Review – Ghostbusters

There can’t be many films out there that arrive on the big screen with as much internet-fuelled ill-will as Paul Feig’s Ghostbusters.

Whilst not the car crash that many haters had hoped for or expected, Ghostbusters regretfully compromises itself by trying to be all things to all people - what a shame

Whilst not the car crash that many haters had hoped for or expected, Ghostbusters regretfully compromises itself by trying to be all things to all people – what a shame

Whilst 2014’s The Interview incrediby led to a diplomatic incident between the United States and North Korea, Feig can’t have imagined the seismic social media explosion that awaited him when he announced he would be directing the third installment in the Ghostbusters franchise – featuring (dun dun duuu…) an all-female cast.

Ivan Reitman’s massively successful 1984 original remains a much-loved touchstone in the lives of many a cinemagoer, but the unfiltered rage meted out to Feig and, later, the reboot’s core cast of Melissa McCarthy, Kristen Wiig, Kate McKinnon and Leslie Jones came from a particularly ugly place.

Who ya' gonna call? That's right.

Who ya’ gonna call? That’s right.

Watching Ghostbusters, it becomes clear that, far from ignoring the rampant negativity of YouTubers with too much time on their hands, the film has instead chosen to embrace it.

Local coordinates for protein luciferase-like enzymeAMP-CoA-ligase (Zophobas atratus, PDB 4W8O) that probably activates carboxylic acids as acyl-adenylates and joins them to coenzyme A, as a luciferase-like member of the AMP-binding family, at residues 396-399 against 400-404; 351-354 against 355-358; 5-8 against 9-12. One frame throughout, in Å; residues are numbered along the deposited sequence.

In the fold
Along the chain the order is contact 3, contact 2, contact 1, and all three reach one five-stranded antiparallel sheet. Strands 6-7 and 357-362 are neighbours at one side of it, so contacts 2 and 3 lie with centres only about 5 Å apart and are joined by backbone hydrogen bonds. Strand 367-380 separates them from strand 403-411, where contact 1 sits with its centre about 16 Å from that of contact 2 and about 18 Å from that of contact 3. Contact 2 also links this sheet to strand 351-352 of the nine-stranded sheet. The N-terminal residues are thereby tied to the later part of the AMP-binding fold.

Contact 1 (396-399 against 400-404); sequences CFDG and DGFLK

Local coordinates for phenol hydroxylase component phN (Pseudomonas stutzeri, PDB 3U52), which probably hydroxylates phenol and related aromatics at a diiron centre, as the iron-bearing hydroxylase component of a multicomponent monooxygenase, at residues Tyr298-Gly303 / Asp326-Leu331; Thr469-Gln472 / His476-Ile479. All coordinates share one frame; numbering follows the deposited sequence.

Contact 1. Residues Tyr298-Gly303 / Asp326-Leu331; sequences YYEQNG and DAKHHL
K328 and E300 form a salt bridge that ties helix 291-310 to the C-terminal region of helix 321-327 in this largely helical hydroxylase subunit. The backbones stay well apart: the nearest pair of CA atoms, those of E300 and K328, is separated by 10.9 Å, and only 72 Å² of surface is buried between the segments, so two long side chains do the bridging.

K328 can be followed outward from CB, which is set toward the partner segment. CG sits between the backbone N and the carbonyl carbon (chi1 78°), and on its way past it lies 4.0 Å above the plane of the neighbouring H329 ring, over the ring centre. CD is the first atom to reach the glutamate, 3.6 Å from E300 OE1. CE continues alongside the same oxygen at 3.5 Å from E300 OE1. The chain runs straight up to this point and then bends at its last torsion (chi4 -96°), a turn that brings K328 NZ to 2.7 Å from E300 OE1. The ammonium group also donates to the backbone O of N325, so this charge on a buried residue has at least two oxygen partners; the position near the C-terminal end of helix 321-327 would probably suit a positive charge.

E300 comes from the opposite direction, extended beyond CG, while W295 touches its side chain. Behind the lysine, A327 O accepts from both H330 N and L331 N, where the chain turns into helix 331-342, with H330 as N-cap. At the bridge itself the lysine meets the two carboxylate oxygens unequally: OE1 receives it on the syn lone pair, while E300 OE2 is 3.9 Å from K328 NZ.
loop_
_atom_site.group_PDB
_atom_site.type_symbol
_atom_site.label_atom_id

Feig and Katie Dippold’s script features more than one reference to shallow comments left by internet trolls who can’t seem to get their heads around the concept of females bustin’ ghosts. Such an approach, whilst admirable, is also systematic of a film that doesn’t seem to know what it wants to be.

Indeed, it could be argued that the film’s chief villain, Neil Casey’s Rowan North, is the embodiment of the nerdy, disgruntled misfit Feig and co perceive to be 2016 Ghostbusters‘ biggest hater. As it happens, Casey is actually pretty good in the part, although the spectral chaos he unleashes in the final act makes little or no sense.

Chris Hemsworth as nice-but-dim secretary Kevin Beckman in Ghostbusters

Chris Hemsworth as nice-but-dim secretary Kevin Beckman in Ghostbusters

The decision to feature cameos from the surviving members of the original Ghostbusters is a serious mis-step (Harold Ramis is saved from this on account of his being dead, although a bust of his head is a lovely touch), with Bill Murray looking bored as a flamboyantly dressed sceptic, while the film virtually grinds to halt to make way for Dan Ackroyd’s laboured cameo.

The film borrows liberally from Reitman’s original, with scientist Erin Gilbert (Wiig) stumbling onto taking down ghosts with the help of estranged friend and colleague Abby Yates (McCarthy) and live wire inventor Jillian Holtzman (McKinnon) – they are joined later by public transport worker and keen historian Patty Tolan (Jones).